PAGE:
Hektoen International

A Journal of Medical Humanities

Rudolf Virchow and the anthropology of race

Friedrich C. Luft
Detlev Ganten
Berlin, Germany

Fig. 1. Rudolf Virchow as anthropologist. Portrait by Hanns Fechner (1891).

Rudolf Virchow, born in 1821, was arguably the most important German physician, biologist, social scientist, and anthropologist of the nineteenth century. His establishment of cellular pathology is known by all and his comment that “politics is nothing more than medicine on a grand scale” is recalled by many. Less appreciated is Virchow’s extensive career as a founding anthropologist and largely forgotten is his extensive study into the racial aspect of seven million German school children. This project examined cranial dimensions (skull type), hair and eye color, body size, and demographics including religious affiliation in children throughout Germany. The unstated aim of the study was to establish the racial differences between the “Germanic” and “Jewish” races. Virchow could not distinguish between the children on the basis of his findings and concluded: “In the last analysis the differences between any two individuals are greater in magnitude than any differences between the races.” Current racial controversies and recent genomic advances addressing them would have astounded Virchow. The fact that genetic variance can be assessed to the degree that human ancestry can be traced with extreme precision, that even facial features can be genomically predicated with amazing accuracy, and that any individual can be precisely identified from a single cell is difficult to imagine, even for the well-informed observers today. In his farewell address, Virchow cautioned that scientific principles should be judged carefully and not be approached superficially.

Much has been written about Rudolf Virchow and more is expected on the 200th anniversary of his birth. Our purpose here is not to present still another laudation. Instead, we wish to comment on accusations that on the basis of his anthropological interests and investigations, Virchow was a racist and anti-Semite. Virchow was born in October 1821 in Schivelbein, Pomerania (today in Poland). His life, medical education, and scientific and political career have been extensively reviewed elsewhere.1, 2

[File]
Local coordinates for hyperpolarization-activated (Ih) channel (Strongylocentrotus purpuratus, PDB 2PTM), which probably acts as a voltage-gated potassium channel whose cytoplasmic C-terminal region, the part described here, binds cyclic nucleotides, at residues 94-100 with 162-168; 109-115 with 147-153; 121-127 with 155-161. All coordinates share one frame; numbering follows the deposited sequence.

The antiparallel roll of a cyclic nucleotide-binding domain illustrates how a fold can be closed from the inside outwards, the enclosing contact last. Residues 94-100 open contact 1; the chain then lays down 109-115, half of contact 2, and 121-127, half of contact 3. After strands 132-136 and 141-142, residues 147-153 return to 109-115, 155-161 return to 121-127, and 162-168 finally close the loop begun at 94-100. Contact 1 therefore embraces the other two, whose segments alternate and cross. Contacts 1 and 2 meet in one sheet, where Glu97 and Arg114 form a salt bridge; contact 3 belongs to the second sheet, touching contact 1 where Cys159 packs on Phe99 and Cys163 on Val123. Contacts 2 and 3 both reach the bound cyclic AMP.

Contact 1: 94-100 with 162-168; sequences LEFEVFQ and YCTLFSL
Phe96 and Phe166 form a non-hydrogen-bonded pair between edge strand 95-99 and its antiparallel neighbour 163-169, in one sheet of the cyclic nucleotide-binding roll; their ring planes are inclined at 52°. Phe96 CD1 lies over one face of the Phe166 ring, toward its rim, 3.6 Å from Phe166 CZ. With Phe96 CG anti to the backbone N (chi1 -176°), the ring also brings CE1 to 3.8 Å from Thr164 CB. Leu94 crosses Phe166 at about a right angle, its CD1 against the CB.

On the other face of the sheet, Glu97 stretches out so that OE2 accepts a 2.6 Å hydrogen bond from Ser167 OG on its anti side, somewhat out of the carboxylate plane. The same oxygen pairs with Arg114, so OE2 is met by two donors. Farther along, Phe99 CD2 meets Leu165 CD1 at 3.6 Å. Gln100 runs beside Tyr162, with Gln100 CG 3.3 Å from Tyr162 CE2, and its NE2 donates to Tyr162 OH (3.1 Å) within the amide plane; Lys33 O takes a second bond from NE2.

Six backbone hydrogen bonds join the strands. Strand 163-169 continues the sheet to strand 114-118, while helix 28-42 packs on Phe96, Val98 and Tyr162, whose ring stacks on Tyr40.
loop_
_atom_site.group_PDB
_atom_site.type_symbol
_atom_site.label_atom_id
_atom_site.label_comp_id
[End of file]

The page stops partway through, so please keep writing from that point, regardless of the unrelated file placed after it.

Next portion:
Virchow was a progressive, liberal politician for his day and even participated in the founding of his own political party, the German Progressive Party, in which he was revered by members and opponents alike. He was the founder of public health in Germany. But one thing he was certainly not: he was not a blond-haired, blue-eyed, “Aryan Type.” As a matter of fact, he was small, brown-eyed, of sallow complexion, and in no way fit into any German mythos.2 Even his last name belies a Slavic rather than a Teutonic heritage. Nevertheless, he was a Prussian. Jean Louis Armand de Quatrefages de Bréau classified the Prussians as “not of Germanic origin,” as documented by their revengeful and spiteful nature.3 Quatrefages assigned the Prussians instead to the “mongoloid Finns.” This classification amused Virchow, who would be even more astounded had he known that this assumption could today easily be proved or disproved by molecular genetic technologies, even in individuals long since dead.

Social conceptions and groupings of races in the nineteenth century often involved folk taxonomies that defined essential types of individuals based on perceived traits. Today, there is broad scientific agreement that essentialist and typological conceptions of race are no longer tenable. Furthermore, the racialization of religious identity would today be viewed with deserved suspicion. Virchow was not an opponent of Darwin but was clearly interested in inspecting anthropological data addressing evolutionary theories. After he and others founded the Berlin Anthropological Society in 1869, he had ample opportunity to do so. Virchow became its president until his life’s end in 1902 (Figure 1).

Darwin’s revelations suggested that all people are indeed of one common “monogenist” stock, but the common ancestors are African apes of long ago, not Adam and Eve in the garden of Eden. Virchow was well aware of these conclusions as was his contemporary, Ernst Haeckel. However, Virchow’s interpretation of these findings was substantially different from those of Haeckel. Whereas Haeckel defined twelve “polygenist” species of living humans from the ape-like Papuans to the un-ape-like Europeans (Figure 2), Virchow rather favored a unity of the human species.4

Fig. 2. Plates 13 and 14, from the second German edition of Ernst Haeckel’s Natürliche Schöpfungsgeschichte (1870).4

During the Society’s second general assembly in Schwerin, Mecklinburg-Vorpommern, the decision was made to conduct a cross-sectional study of school children throughout Germany to assess the statistics of cranial dimensions. In the next year while meeting in Stuttgart, the project was broadened to include hair color, eye color, and assessment of religious affiliation. Skin complexion was also considered. While not specifically stated, the intentions of compiling these additional pieces of information were obvious to the attendees. What was wanted was information concerning the spread of “non-Germanic” races within the Reich. An excerpt of the typical data form is given (Figure 3). And so, the study was completed in surprisingly short order and preliminarily published in 1871.5 The article eventually comprised 200 pages including an extensive data supplement. Of the seven million school children, 70,000 were identified as being Jewish (1%).